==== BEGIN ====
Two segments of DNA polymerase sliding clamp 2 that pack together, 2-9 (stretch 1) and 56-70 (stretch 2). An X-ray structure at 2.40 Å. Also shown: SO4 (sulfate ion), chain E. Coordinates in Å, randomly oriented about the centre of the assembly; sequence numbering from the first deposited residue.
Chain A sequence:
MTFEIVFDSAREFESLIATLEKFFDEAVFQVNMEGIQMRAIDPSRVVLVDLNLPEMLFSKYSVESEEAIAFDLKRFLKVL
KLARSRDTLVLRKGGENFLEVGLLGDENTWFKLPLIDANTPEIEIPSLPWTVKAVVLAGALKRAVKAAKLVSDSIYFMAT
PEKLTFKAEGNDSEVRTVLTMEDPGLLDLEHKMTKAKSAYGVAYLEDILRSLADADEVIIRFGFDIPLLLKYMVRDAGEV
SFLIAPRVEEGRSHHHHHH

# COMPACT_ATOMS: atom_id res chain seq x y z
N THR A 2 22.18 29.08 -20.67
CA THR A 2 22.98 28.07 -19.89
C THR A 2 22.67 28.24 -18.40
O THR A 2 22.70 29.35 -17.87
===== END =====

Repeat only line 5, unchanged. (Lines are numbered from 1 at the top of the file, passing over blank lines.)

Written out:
PEKLTFKAEGNDSEVRTVLTMEDPGLLDLEHKMTKAKSAYGVAYLEDILRSLADADEVIIRFGFDIPLLLKYMVRDAGEV